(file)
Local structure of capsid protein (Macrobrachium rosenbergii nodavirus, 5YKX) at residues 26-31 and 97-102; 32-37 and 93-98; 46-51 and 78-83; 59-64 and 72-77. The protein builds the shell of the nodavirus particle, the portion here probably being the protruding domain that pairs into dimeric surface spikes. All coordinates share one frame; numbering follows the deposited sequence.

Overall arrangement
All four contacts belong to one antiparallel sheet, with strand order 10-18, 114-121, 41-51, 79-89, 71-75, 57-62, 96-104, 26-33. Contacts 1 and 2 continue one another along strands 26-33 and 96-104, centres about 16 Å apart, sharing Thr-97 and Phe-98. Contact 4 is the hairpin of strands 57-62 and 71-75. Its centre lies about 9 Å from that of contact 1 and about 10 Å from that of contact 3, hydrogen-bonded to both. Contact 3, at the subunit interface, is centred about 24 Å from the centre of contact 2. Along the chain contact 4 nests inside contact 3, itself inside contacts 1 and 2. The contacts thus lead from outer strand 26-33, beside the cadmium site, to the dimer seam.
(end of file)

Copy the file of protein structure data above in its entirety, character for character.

Local structure of capsid protein (Macrobrachium rosenbergii nodavirus, 5YKX) at residues 26-31 and 97-102; 32-37 and 93-98; 46-51 and 78-83; 59-64 and 72-77. The protein builds the shell of the nodavirus particle, the portion here probably being the protruding domain that pairs into dimeric surface spikes. All coordinates share one frame; numbering follows the deposited sequence.

Overall arrangement
All four contacts belong to one antiparallel sheet, with strand order 10-18, 114-121, 41-51, 79-89, 71-75, 57-62, 96-104, 26-33. Contacts 1 and 2 continue one another along strands 26-33 and 96-104, centres about 16 Å apart, sharing Thr-97 and Phe-98. Contact 4 is the hairpin of strands 57-62 and 71-75. Its centre lies about 9 Å from that of contact 1 and about 10 Å from that of contact 3, hydrogen-bonded to both. Contact 3, at the subunit interface, is centred about 24 Å from the centre of contact 2. Along the chain contact 4 nests inside contact 3, itself inside contacts 1 and 2. The contacts thus lead from outer strand 26-33, beside the cadmium site, to the dimer seam.